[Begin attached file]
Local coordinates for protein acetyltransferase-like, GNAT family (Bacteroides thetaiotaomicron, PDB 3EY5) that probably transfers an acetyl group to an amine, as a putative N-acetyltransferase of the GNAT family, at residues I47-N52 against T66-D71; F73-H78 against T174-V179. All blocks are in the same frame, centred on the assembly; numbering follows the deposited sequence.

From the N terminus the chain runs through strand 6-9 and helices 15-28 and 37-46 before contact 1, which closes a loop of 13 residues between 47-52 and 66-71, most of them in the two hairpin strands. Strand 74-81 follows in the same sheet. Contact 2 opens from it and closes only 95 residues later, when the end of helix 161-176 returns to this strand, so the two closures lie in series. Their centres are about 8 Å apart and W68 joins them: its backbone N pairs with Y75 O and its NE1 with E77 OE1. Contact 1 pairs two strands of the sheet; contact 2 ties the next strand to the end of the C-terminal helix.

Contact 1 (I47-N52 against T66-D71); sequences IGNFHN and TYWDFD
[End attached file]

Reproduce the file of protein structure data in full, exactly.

Local coordinates for protein acetyltransferase-like, GNAT family (Bacteroides thetaiotaomicron, PDB 3EY5) that probably transfers an acetyl group to an amine, as a putative N-acetyltransferase of the GNAT family, at residues I47-N52 against T66-D71; F73-H78 against T174-V179. All blocks are in the same frame, centred on the assembly; numbering follows the deposited sequence.

From the N terminus the chain runs through strand 6-9 and helices 15-28 and 37-46 before contact 1, which closes a loop of 13 residues between 47-52 and 66-71, most of them in the two hairpin strands. Strand 74-81 follows in the same sheet. Contact 2 opens from it and closes only 95 residues later, when the end of helix 161-176 returns to this strand, so the two closures lie in series. Their centres are about 8 Å apart and W68 joins them: its backbone N pairs with Y75 O and its NE1 with E77 OE1. Contact 1 pairs two strands of the sheet; contact 2 ties the next strand to the end of the C-terminal helix.

Contact 1 (I47-N52 against T66-D71); sequences IGNFHN and TYWDFD